'Arf Arf' ... or Is It 'Barf Barf'?
Beverage company unveils bottled water for dogs
Not unlike the typical marketing strategy for regular bottled water, Cott pitches Fortifido as a healthy beverage choice. "Dogs are more than just pets, they are part of the family and owners want to make the same healthy choices for their pets as they make for their kids or other loved ones," said Dave Vautrin, Cott's vice president of marketing and innovation, in the release.
But who says tap water isn't just as healthy – if not healthier – as bottled water? According to a May 2007 report by D.C.-based nonprofit the Worldwatch Institute: "In the United States, regulations concerning bottled water are generally the same as for tap water, but are weaker for some microbial contaminants. The U.S. Food and Drug Administration, which regulates bottled water at the federal level, permits the product to contain certain levels of fecal matter, whereas the Environmental Protection Agency does not allow any human waste in city tap water."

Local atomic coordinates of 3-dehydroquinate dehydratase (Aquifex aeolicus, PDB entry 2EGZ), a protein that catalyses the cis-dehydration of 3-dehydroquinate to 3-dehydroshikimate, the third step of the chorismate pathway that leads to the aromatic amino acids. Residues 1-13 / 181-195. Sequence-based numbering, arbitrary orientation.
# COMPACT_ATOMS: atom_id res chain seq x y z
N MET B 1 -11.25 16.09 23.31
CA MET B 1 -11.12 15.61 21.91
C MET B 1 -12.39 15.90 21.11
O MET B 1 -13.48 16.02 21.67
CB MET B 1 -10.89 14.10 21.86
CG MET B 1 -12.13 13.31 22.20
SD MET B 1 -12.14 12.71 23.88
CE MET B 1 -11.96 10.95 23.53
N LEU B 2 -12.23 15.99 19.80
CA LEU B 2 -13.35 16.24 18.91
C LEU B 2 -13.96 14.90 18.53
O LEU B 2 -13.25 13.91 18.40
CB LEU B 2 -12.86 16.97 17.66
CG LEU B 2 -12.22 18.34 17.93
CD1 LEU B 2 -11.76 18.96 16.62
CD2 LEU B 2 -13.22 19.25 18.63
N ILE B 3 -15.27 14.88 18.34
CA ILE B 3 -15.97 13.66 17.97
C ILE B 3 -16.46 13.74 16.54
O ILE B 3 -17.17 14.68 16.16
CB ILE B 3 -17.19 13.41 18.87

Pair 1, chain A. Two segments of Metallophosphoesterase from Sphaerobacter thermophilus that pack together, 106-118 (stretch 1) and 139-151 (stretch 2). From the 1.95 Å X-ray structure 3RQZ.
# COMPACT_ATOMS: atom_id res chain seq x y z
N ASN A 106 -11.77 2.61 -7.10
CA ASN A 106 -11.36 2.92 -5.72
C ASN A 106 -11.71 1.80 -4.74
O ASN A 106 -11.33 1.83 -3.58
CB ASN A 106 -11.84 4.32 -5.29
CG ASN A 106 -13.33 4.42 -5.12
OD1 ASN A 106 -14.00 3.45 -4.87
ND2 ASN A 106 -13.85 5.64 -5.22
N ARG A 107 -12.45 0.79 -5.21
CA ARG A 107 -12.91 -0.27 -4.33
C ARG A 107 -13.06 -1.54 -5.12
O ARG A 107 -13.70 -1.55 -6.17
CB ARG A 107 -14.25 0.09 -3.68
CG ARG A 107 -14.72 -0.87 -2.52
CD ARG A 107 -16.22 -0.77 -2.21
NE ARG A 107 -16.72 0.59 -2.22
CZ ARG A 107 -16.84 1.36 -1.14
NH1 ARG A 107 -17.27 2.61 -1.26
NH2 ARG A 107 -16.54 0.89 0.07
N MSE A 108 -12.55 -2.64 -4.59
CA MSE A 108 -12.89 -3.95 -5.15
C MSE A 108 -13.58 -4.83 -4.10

The report also points out that bottled water is bad for the environment: "Millions of tons of oil-derived plastics, mostly polyethylene terephthalate (PET), are used to make the water bottles, most of which are not recycled. Each year, about 2 million tons of PET bottles end up in landfills in the United States."
However, there are much bigger questions at issue here than "Is bottled water healthier than tap water?": Among others, if humans drink Fortifido, will it make their bones, skin, and joints healthier, as well as freshen their breath, as Cott claims the product does for canines? And what happens if Kitty gets ahold of Fortifido? Just some fortification for thought.
The Worldwatch report is at www.worldwatch.org/node/5063.